By targeting deals at consumers based on key factors about them – their interest and their location – Groupon Now makes its time-sensitive impulse offers even more attractive. That's why Groupon Now sold 1.5 million deals by the time it celebrated its first anniversary. (It took the original Groupon 15 months to reach this milestone.)
As a car wash operator, you can focus your impulse offers on the interests of specific customers, not using their location as Groupon Now does, but by drawing on their purchase history. New Profiles Features in the SiteWatch XPT allow you to tailor sales messages at customers based on the date of their last visit, menu items previously purchased, and other factors that will make your impulse deals more compelling.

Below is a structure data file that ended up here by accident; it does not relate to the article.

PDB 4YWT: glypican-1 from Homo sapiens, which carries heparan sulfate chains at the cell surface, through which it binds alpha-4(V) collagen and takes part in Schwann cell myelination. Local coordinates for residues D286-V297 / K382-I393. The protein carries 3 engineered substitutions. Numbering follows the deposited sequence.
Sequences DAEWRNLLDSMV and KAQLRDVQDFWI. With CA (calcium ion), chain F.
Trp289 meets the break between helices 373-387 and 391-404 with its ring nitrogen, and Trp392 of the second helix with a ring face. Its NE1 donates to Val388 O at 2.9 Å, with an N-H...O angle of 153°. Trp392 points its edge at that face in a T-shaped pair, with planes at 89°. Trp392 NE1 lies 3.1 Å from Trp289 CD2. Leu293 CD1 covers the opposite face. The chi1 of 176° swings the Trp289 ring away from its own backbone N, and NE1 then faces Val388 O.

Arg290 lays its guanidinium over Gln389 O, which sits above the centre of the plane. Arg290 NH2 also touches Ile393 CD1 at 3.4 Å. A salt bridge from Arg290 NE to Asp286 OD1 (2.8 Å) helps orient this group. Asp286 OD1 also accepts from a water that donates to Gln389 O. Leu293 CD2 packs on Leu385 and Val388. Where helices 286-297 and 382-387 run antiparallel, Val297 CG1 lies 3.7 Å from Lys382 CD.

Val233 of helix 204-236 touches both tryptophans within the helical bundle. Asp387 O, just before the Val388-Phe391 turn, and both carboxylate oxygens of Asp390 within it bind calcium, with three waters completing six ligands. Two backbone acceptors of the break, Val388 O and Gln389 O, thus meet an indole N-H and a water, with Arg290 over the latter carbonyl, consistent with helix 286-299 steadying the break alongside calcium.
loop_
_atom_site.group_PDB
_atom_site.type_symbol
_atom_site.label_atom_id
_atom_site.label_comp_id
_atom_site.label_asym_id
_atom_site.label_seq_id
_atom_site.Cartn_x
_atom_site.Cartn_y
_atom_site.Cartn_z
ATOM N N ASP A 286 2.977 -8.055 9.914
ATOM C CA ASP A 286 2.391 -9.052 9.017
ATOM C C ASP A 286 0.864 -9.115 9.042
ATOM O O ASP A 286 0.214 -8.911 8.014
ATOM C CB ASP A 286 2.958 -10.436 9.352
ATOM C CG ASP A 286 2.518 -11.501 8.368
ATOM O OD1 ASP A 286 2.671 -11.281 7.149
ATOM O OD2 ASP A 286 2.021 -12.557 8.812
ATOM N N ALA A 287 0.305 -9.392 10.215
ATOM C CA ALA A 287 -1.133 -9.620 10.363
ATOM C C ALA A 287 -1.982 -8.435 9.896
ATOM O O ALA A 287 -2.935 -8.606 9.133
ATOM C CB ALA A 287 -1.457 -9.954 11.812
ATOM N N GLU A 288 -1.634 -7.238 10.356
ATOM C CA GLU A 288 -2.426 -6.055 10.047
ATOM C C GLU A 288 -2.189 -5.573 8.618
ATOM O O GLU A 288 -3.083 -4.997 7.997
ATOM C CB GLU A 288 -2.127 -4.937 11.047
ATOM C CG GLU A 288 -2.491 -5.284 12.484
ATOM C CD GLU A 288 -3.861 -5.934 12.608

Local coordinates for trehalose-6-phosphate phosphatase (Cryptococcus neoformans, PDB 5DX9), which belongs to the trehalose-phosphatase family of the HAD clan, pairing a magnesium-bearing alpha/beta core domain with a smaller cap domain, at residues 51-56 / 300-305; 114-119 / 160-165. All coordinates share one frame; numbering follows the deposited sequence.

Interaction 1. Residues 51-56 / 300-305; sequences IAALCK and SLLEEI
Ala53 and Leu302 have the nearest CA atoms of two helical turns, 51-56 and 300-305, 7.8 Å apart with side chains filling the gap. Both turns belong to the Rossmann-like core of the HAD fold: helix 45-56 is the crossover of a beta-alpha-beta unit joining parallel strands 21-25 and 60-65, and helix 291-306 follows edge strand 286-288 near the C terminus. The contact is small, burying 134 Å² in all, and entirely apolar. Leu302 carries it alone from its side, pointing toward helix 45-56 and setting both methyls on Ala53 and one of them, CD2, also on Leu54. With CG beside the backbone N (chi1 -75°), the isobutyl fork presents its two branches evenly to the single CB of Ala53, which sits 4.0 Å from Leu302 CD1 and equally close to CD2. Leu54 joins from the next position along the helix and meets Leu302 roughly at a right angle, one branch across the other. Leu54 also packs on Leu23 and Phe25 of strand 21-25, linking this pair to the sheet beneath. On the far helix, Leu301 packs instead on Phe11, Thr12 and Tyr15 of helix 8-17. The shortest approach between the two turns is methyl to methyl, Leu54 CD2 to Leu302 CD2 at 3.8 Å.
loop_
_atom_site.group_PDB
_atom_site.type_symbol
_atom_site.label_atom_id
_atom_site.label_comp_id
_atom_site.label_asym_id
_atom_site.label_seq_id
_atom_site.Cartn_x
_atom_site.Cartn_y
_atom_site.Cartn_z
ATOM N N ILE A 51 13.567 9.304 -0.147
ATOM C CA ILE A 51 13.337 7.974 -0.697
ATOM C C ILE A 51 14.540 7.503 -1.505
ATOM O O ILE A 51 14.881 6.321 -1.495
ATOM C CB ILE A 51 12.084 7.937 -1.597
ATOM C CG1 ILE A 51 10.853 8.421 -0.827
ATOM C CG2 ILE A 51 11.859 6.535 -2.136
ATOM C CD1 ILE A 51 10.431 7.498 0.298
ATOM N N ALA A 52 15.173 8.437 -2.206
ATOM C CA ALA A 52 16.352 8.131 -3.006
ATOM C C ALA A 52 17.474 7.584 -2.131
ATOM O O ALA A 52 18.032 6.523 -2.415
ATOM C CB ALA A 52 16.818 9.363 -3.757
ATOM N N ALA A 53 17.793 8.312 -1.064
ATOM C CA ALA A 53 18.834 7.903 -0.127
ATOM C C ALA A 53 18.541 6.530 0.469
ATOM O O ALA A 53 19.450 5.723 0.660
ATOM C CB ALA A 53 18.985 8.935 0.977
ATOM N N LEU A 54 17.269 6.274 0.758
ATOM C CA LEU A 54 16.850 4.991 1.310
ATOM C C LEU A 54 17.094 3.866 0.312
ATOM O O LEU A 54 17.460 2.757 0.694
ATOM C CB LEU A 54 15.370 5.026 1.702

There's another lesson to be learned from Groupon Now. By offering the option of choosing between two icons "Hungry" and "Bored," the new Groupon service is conveying the message that consumers are in charge of the discount selection process. This appeals to the desire that many of today's consumers have to be in control of their retail transactions.
Car wash operators can follow a similar philosophy when marketing impulse offers on their XPTs. For example, they can have two icons appear on their self-pay station screens, one reading "Save Money Today," and the other reading "Save Even More In The Future." The "Today" icon can take customers to a screen that allows them to add an extra service to their wash for half price; while the "Future" icon allows them to buy the same wash as their current selection for half price.